Union home ministry has tasked Custodian of Enemy Property (CEP) of India to prepare a complete status list of enemy properties. The Centre plans to act and take possession of all such properties.
A top government source said there are 9547 enemy properties, having an estimated worth of more than Rs. 1.1 lakh crore, scattered in important cities such as Mumbai, Delhi, Kolkata, Bhopal, Hyderabad, and Lucknow, etc.
“Court cases are pending against 1215 properties. Most of the other properties are under illegal possession and occupation at prime locations in key cities. They can be used to serve government needs that are falling short of space in premium locations.”
Enemy properties are those abandoned properties that the government took over when their owners chose to leave India and move to Pakistan and China after Partition and the 1965 and 1971 wars.
“It is better if the government takes possession of all such enemy properties before they also get mired in court cases that linger on for years,” said the source. Recently, the government has taken possession of 31 such properties and decided to give their possession to the central reserve police force (CRPF) and border security force (BSF) facing a space crunch for their offices.
The Government of India had created the office of CEP under the Enemy Property Act, 1968, soon after the 1965 war, to tackle the growing list of abandoned buildings and their encroachment.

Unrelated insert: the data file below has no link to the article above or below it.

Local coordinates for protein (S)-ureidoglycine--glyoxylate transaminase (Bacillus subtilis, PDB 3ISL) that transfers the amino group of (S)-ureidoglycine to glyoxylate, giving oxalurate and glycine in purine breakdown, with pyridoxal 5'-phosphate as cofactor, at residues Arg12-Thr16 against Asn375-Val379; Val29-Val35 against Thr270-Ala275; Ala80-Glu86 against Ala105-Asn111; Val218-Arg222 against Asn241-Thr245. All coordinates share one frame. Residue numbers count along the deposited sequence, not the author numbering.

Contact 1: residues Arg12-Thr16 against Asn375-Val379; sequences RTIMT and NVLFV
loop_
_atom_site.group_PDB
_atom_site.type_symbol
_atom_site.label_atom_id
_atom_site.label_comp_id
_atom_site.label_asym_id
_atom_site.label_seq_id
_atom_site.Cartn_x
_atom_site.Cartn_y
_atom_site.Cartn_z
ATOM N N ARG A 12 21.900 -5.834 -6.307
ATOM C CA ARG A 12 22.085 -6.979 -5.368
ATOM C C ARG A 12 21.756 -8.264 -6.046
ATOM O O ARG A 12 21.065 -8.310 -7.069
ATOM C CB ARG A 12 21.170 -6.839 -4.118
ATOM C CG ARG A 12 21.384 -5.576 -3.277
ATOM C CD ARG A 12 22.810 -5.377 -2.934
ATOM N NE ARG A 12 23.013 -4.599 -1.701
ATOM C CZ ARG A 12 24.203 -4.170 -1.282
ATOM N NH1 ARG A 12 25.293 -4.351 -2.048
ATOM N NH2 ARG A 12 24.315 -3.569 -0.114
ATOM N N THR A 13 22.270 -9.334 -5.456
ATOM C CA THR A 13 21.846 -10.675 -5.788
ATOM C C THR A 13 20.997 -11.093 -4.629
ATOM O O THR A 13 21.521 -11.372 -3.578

READ MORE :
- iPhone 7 Plus: Three days of photography and gaming
- “Our actors don’t need Bollywood to become stars”: Pakistani blogger in reply to Indian Journalist
- Cubs-Indians World Series could end up as one of the greatest sports stories ever
- India’s new active zone for Chinese IT investors after the US: ‘China Daily.’
- India’s biggest virtual property fair is here!
The new move comes after the government failed to pass an amendment in the law governing the enemy property. The amended act says once the custodian’s office becomes responsible for a property, it shall continue to remain enemy property even if the original owner ceases to the country’s foe. Besides, the law of succession will not apply to enemy property and cannot be transferred as well.
The bill failed to pass in the Rajya Sabha because of protests by the opposition parties, following which an ordinance was promulgated to keep the amendment in force.